In this special HODINKEE feature of Inside The Manufacture, I will recount a four day experience that completely changed my perspective on the world's most important watch maker – the time that I got to spend inside all four of Rolex's actual production facilities in Switzerland. I had many ideas of what I would see, and while some were accurate, others could not have been further from the truth. Below, you'll hear and see what it is like to go inside Rolex in a way that few have, or will ever get to experience. This is inside Rolex, like you've never seen it before. ... Rolex is one of the few watch manufactures that has two completely separate but totally equal strengths – an amazing history of innovation (truly – like, not one bought with naming rights), and world-class manufacturing capabilities today.
Five years ago, after growing Fossil into a $2 billion accessories behemoth, Kartsotis hatched Shinola, a high-end watch brand famous, mostly, for being manufactured in Detroit. ... This is just the latest postmodern layer Kartsotis has baked into Shinola, which is no longer an experiment in manufacturing authenticity, but a fast-growing business. "The coolest brand in America"--as recently ordained by Adweek--can now be found in boutiques from Paris to Singapore. Shinola retail stores have surfaced in more than a dozen cities; plans are to almost triple that by late 2017. The brand isn't slowing down for anyone--not even the Federal Trade Commission. In November, the government agency went after Shinola's "Built in Detroit" tagline, accusing the company of embellishing its made-in-America claims. ... Kartsotis has spent his career finding creative ways to boost the value of ordinary products. Born to a Greek American family, he dropped out of Texas A&M, discovering his entrepreneurial flair as a ticket scalper. In his early 20s, he ventured to Asia with a plan to import cheap toys, until he was tipped off that the market for moderately priced Asian-made watches was growing. With $200,000 that he'd earned scalping, Kartsotis opened Overseas Products International, an importer of watches from Hong Kong. But it wasn't until Kartsotis came across Life and Look magazines from the 1950s that Overseas morphed into the brand called Fossil.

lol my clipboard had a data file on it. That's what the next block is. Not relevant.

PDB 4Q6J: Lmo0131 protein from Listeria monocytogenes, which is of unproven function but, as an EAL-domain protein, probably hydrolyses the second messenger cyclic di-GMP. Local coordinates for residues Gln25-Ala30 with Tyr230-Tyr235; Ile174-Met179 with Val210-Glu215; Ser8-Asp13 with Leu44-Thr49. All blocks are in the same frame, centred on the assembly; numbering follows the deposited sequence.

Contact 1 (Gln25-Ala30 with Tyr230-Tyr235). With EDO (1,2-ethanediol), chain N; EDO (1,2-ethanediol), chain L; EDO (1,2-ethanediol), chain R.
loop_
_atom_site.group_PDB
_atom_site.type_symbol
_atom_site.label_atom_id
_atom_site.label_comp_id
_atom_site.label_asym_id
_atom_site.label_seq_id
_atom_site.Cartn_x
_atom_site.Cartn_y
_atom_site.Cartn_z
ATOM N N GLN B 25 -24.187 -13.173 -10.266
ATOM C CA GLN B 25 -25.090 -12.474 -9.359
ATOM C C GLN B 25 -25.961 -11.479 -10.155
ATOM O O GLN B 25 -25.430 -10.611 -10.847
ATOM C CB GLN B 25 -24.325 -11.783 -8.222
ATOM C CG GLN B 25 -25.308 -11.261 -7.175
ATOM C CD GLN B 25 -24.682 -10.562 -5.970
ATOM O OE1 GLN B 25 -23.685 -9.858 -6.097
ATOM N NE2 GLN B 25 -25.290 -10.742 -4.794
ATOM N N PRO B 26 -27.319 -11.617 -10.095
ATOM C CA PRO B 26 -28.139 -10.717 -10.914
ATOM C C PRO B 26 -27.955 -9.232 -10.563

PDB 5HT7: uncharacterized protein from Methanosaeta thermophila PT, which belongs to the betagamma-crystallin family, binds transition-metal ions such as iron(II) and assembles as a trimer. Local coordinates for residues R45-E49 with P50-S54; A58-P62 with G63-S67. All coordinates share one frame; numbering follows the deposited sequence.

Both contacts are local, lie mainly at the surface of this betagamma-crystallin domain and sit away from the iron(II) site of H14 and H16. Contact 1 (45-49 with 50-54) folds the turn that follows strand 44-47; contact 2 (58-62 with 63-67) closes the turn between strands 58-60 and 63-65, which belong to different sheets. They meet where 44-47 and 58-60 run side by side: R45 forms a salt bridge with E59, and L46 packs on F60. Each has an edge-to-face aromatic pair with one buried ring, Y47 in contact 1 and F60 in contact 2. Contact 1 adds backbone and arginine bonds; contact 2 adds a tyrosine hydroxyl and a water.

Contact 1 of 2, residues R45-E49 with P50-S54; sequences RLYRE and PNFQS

For eight days each year, Basel becomes the centre of the watch universe. The fair’s organisers claimed 150,000 paying visitors and 1,800 brands spread over 141,000 square metres of exhibition space. Admission cost 60 Swiss francs a day (almost £50) ... The show was a celebration of our mastery of timekeeping, and of the refinement and years of training that go into making objects of beauty and accuracy. But it was also a celebration of excess and superfluousness, of watches that exist merely because they can, like animal acts at a circus. ... These days, no one requires a Swiss watch to tell the time – or a watch from any country. The time displayed on our mobile phones and other digital devices will always be more accurate than the time displayed on even the most skilfully engineered mechanical watch, yet the industry has a visual presence in our lives like few others. The storefronts of the world’s big-money boulevards glow with the lustre of Rolex and Omega; newspapers and magazines appear to be kept in business largely by watch adverts; airports would be empty shells without them. The export value of the Swiss watch trade fell by 3.3% last year, due primarily to a downfall in demand from the east Asia. But it is up 62.9% compared with six years ago. In 2015 the world bought 28.1m Swiss watches valued at 21.5 billion Swiss francs. ... the most complicated limited-edition watches sell for £1m or more. These watches have a waiting list, as the world only contains so many squinting master craftsmen who can make them, and even they haven’t found a way to extend the day beyond 24 hours. ... Exclusivity is a key to desirability. ... In 2014, the Swiss exported 29m watches. This was only 1.7% of all watches bought globally, but 58% of their value. ... To classify as Swiss Made, a watch must a) have a Swiss movement (that is, the basic mechanism consisting of cogs and springs that make the watch tick) b) have this movement incorporated in a case that is made within Switzerland and c) be checked and certified in Switzerland.